From the FMS Global and UK News Desk of Jeanne Hambleton
Contact Michael C. Purdy (email@example.com) 314-286-0122
Courtesy Eureka Alert and Washington University School of Medicine
St. Louis, March 30, 2009
A new theory about sleep’s benefits for the brain gets a boost from fruit flies in this week’s Science. Researchers at Washington University School of Medicine in St. Louis found evidence that sleep, already recognized as a promoter of long-term memories, also helps clear room in the brain for new learning.
The critical question: How many synapses, or junctures where nerve cells communicate with each other, are modified by sleep? Neurologists believe creation of new synapses is one key way the brain encodes memories and learning, but this cannot continue unabated and may be where sleep comes in.
“There are a number of reasons why the brain cannot indefinitely add synapses, including the finite spatial constraints of the skull,” says senior author Paul Shaw, Ph.D., assistant professor of neurobiology at Washington University School of Medicine in St. Louis.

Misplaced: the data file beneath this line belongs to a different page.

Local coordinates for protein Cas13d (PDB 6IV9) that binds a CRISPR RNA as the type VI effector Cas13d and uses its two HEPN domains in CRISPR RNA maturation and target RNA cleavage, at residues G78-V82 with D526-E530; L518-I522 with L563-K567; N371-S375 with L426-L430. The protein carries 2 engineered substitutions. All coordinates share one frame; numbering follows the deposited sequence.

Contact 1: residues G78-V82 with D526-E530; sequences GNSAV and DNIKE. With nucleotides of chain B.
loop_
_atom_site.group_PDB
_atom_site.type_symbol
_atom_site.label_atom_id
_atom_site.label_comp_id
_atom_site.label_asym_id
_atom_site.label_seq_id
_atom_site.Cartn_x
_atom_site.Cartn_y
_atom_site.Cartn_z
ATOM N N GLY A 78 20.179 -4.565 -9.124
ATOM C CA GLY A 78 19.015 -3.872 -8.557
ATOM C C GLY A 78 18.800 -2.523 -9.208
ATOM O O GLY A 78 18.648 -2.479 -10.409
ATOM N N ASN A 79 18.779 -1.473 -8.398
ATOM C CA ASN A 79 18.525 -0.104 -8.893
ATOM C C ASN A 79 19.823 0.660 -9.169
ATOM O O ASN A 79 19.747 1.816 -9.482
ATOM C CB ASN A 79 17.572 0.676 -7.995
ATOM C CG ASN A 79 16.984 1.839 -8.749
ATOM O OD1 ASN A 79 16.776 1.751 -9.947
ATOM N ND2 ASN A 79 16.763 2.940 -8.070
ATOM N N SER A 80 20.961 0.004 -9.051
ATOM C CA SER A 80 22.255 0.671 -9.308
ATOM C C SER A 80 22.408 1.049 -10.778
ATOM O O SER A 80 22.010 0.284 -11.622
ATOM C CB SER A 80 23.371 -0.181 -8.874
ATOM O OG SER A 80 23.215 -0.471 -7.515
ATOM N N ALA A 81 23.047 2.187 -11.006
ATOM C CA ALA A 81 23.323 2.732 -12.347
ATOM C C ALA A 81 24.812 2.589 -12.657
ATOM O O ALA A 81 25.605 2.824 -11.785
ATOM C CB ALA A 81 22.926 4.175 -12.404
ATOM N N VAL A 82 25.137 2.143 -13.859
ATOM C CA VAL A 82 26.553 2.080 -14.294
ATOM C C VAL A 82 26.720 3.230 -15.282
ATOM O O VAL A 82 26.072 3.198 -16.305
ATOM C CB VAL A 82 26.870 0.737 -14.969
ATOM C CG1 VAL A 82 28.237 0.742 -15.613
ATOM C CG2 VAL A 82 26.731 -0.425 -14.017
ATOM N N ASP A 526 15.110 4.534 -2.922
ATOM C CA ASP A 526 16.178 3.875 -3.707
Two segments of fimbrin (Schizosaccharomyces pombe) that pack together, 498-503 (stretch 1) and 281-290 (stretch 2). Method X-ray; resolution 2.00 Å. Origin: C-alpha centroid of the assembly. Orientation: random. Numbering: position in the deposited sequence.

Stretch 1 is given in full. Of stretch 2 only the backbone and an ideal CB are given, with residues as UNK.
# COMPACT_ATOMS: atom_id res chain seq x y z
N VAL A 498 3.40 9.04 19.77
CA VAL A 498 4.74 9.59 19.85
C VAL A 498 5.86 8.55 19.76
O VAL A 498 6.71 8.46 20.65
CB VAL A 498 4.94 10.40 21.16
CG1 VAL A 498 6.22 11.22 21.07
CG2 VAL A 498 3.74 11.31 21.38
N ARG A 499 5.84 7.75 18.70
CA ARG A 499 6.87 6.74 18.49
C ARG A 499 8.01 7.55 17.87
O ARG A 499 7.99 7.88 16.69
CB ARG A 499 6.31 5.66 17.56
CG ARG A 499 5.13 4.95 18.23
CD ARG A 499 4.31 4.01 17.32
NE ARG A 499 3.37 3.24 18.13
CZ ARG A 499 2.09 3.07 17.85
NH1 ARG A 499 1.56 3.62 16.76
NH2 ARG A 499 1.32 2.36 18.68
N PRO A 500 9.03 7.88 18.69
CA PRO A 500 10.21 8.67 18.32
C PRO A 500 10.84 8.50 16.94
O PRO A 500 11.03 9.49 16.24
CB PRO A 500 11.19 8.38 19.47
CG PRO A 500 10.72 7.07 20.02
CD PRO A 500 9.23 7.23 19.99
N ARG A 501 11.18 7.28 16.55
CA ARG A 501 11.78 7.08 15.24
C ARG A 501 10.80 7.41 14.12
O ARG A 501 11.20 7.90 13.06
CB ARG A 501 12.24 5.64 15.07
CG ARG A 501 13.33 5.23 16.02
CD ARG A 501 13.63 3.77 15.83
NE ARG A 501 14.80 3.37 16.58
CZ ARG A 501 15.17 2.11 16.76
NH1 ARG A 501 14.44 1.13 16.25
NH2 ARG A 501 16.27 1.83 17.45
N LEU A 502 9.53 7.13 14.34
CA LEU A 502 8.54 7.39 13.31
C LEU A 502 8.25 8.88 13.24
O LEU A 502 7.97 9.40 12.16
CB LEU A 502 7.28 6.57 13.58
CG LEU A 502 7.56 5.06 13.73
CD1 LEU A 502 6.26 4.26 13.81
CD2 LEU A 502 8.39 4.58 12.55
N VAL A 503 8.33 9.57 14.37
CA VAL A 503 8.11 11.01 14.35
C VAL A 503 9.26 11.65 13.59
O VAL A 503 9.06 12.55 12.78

“We were able to track the creation of new synapses in fruit flies during learning experiences, and to show that sleep pushed that number back down.”
Scientists do not yet know how the synapses are eliminated. According to theory, only the less important connections are trimmed back, while connections encoding important memories are maintained.
Many aspects of fly sleep are similar to human sleep; for example, flies and humans deprived of sleep one day will try to make up for the loss by sleeping more the next day. Because the human brain is much more complex, Shaw uses the flies as models for answering questions about sleep and memory.
Sleep is a recognized promoter of learning, but three years ago Shaw turned that association around and revealed that learning increases the need for sleep in the fruit fly. In a 2006 paper in Science, he and his colleagues found that two separate scenarios, each of which gave the fruit fly’s brain a workout, increased the need for sleep.
The first scenario was inspired by human research linking an enriched environment to improved memory and other brain functions. Scientists found that flies raised in an enhanced social environment—a test tube full of other flies—slept approximately 2-3 hours longer than flies raised in isolation.